Selected antioxidants and risk of hormone receptor-defined invasive breast cancers among postmenopausal women in the Women's Health Initiative Observational Study

Yan Cui, James M. Shikany, Simin Liu, Yasmeen Shagufta, Thomas E. Rohan

Research output: Contribution to journalArticle

50 Citations (Scopus)

Abstract

Background: Few studies have evaluated carotenoids and vitamins C and E in association with the risk of breast cancers defined by estrogen receptor (ER) and progesterone receptor (PR) status. Objective: We examined the associations between dietary and supplemental intakes of these nutrients and risk of breast cancers jointly defined by both ER and PR status among postmenopausal women. Design: Our investigation was conducted in the Women's Health Initiative Observational Study. After following 84 805 women for an average of 7.6 y, 2879 incident invasive breast cancer cases had been ascertained, of whom 2509 had receptor data. We used Cox proportional hazards models to assess the associations of interest. Results: Dietary α-carotene (highest versus lowest quintile: RR = 0.83;95% CL = 0.70, 0.99; P for trend = 0.019), β-carotene (highest versus lowest quintile: RR = 0.78; 95% CL = 0.66, 0.94; P for trend = 0.021), and lycopene (highest versus lowest quintile: RR = 0.85; 95% CL = 0.73, 1.00; P for trend = 0.064) were inversely associated with risk of ER+PR+ breast cancer, but not with other breast cancer groups jointly defined by ER and PR status. Total or supplemental β-carotene and dietary intakes of lutein+zeaxanthin and β-cryptoxanthin were not associated with breast cancers defined by ER and PR status. Vitamin E (regardless of source) and dietary vitamin C were not associated with breast cancer. However, total and supplemental vitamin C intake had weak positive associations with breast cancer overall. Conclusion: Dietary intake of certain carotenoids might be differentially associated with risk of invasive breast cancers jointly defined by ER and PR status among postmenopausal women.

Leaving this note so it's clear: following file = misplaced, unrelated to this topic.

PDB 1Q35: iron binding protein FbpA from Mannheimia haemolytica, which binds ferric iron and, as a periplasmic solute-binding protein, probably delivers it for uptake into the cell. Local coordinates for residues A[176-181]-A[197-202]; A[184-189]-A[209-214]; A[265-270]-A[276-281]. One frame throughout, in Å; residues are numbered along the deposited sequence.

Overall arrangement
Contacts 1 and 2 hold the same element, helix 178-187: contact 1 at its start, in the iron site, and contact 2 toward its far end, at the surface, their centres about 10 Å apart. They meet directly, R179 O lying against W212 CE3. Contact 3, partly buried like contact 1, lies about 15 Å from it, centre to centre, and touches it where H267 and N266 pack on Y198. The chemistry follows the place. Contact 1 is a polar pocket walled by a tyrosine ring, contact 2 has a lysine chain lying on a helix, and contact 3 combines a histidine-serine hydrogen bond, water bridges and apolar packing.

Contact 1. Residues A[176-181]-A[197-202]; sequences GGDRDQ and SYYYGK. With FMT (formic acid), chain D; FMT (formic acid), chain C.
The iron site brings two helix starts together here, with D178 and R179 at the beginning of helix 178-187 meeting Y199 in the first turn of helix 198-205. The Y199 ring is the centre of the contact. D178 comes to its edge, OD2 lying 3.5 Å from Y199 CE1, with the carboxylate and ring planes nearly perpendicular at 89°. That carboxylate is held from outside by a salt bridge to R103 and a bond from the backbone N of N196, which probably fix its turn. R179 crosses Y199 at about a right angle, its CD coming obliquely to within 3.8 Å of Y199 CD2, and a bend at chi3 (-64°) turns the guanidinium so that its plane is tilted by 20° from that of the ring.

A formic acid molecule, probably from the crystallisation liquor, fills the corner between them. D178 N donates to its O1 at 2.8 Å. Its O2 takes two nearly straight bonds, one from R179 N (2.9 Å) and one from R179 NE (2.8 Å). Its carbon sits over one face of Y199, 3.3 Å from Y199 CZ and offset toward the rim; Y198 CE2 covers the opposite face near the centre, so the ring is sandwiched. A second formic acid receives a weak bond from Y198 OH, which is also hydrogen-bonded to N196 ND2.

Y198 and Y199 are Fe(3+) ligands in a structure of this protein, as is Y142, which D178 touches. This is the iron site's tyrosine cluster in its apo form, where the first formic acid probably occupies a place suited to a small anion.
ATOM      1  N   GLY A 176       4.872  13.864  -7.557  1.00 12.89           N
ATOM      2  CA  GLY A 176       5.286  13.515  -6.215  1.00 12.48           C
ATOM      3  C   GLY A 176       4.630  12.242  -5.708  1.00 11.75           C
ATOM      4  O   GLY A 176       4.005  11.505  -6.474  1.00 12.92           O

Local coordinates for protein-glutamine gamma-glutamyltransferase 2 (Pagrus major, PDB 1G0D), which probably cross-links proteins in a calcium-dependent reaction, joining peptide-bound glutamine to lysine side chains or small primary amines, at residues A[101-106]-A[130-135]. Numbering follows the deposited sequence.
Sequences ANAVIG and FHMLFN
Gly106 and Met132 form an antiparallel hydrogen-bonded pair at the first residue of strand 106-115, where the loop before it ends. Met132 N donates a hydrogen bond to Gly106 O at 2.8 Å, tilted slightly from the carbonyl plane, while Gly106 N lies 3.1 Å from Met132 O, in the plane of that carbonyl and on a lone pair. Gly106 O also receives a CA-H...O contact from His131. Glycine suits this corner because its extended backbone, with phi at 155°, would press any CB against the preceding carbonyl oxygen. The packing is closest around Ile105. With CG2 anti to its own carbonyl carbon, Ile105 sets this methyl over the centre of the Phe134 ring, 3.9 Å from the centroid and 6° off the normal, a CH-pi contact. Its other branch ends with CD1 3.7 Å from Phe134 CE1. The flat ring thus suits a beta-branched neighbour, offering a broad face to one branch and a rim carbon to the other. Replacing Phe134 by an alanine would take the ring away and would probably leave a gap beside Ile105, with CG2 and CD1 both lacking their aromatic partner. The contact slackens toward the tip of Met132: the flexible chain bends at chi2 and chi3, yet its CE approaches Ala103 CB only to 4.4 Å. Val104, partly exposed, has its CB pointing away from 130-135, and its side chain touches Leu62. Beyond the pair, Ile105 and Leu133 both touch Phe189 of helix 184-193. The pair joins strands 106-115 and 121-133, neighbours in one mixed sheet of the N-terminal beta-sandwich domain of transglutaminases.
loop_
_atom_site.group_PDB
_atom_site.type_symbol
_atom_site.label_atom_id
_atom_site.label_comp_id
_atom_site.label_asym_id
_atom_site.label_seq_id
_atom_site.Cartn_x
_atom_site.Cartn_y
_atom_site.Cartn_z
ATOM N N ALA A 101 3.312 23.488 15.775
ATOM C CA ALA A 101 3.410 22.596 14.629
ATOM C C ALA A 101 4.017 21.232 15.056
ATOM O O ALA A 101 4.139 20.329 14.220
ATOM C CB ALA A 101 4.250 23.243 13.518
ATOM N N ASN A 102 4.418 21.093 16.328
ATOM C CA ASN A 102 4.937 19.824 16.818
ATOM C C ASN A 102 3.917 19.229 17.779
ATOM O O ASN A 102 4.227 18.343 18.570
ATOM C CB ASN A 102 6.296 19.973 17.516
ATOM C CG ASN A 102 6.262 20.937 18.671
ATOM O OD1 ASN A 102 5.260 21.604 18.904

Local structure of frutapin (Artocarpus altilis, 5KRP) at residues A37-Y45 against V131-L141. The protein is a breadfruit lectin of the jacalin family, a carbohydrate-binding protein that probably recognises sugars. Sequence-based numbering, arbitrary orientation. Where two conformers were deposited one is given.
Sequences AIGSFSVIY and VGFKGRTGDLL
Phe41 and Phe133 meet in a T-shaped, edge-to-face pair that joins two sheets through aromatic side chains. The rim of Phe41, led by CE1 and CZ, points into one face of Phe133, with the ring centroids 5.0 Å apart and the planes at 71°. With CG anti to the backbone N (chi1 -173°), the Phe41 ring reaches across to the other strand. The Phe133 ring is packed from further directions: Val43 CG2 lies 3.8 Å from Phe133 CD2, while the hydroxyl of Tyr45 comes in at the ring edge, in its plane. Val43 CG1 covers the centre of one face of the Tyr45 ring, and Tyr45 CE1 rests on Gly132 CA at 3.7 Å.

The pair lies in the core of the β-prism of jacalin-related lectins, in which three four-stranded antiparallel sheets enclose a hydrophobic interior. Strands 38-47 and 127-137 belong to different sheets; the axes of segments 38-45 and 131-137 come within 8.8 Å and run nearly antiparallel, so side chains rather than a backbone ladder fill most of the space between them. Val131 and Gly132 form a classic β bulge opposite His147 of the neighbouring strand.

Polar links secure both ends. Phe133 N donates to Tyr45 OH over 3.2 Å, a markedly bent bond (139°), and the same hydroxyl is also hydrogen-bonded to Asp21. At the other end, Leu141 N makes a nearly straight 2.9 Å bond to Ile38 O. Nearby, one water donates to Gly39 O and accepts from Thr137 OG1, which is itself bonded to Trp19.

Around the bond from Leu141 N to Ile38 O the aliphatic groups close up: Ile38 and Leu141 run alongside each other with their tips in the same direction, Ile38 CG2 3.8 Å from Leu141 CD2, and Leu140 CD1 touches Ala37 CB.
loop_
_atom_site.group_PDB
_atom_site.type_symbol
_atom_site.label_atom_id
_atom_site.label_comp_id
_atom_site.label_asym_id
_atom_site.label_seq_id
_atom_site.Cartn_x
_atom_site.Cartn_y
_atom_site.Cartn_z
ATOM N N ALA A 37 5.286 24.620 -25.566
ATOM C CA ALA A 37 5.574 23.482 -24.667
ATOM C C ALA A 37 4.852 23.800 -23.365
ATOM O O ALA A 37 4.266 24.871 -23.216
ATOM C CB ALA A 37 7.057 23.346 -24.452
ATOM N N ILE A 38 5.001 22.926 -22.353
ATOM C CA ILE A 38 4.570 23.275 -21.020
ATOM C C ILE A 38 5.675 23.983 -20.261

Original languageEnglish (US)
Pages (from-to)1009-1018
Number of pages10
JournalAmerican Journal of Clinical Nutrition
Volume87
Issue number4
StatePublished - Apr 1 2008

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women's health
hormone receptors
Women's Health
observational studies
breast neoplasms
Observational Studies
Antioxidants
Hormones
Progesterone Receptors
Breast Neoplasms
antioxidants
Estrogen Receptors
Carotenoids
carotenes
Ascorbic Acid
ascorbic acid
Vitamin E
vitamin E
food intake
carotenoids

ASJC Scopus subject areas

  • Medicine (miscellaneous)
  • Food Science

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Selected antioxidants and risk of hormone receptor-defined invasive breast cancers among postmenopausal women in the Women's Health Initiative Observational Study. / Cui, Yan; Shikany, James M.; Liu, Simin; Shagufta, Yasmeen; Rohan, Thomas E.

In: American Journal of Clinical Nutrition, Vol. 87, No. 4, 01.04.2008, p. 1009-1018.

Research output: Contribution to journalArticle

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abstract = "Background: Few studies have evaluated carotenoids and vitamins C and E in association with the risk of breast cancers defined by estrogen receptor (ER) and progesterone receptor (PR) status. Objective: We examined the associations between dietary and supplemental intakes of these nutrients and risk of breast cancers jointly defined by both ER and PR status among postmenopausal women. Design: Our investigation was conducted in the Women's Health Initiative Observational Study. After following 84 805 women for an average of 7.6 y, 2879 incident invasive breast cancer cases had been ascertained, of whom 2509 had receptor data. We used Cox proportional hazards models to assess the associations of interest. Results: Dietary α-carotene (highest versus lowest quintile: RR = 0.83;95{\%} CL = 0.70, 0.99; P for trend = 0.019), β-carotene (highest versus lowest quintile: RR = 0.78; 95{\%} CL = 0.66, 0.94; P for trend = 0.021), and lycopene (highest versus lowest quintile: RR = 0.85; 95{\%} CL = 0.73, 1.00; P for trend = 0.064) were inversely associated with risk of ER+PR+ breast cancer, but not with other breast cancer groups jointly defined by ER and PR status. Total or supplemental β-carotene and dietary intakes of lutein+zeaxanthin and β-cryptoxanthin were not associated with breast cancers defined by ER and PR status. Vitamin E (regardless of source) and dietary vitamin C were not associated with breast cancer. However, total and supplemental vitamin C intake had weak positive associations with breast cancer overall. Conclusion: Dietary intake of certain carotenoids might be differentially associated with risk of invasive breast cancers jointly defined by ER and PR status among postmenopausal women.",
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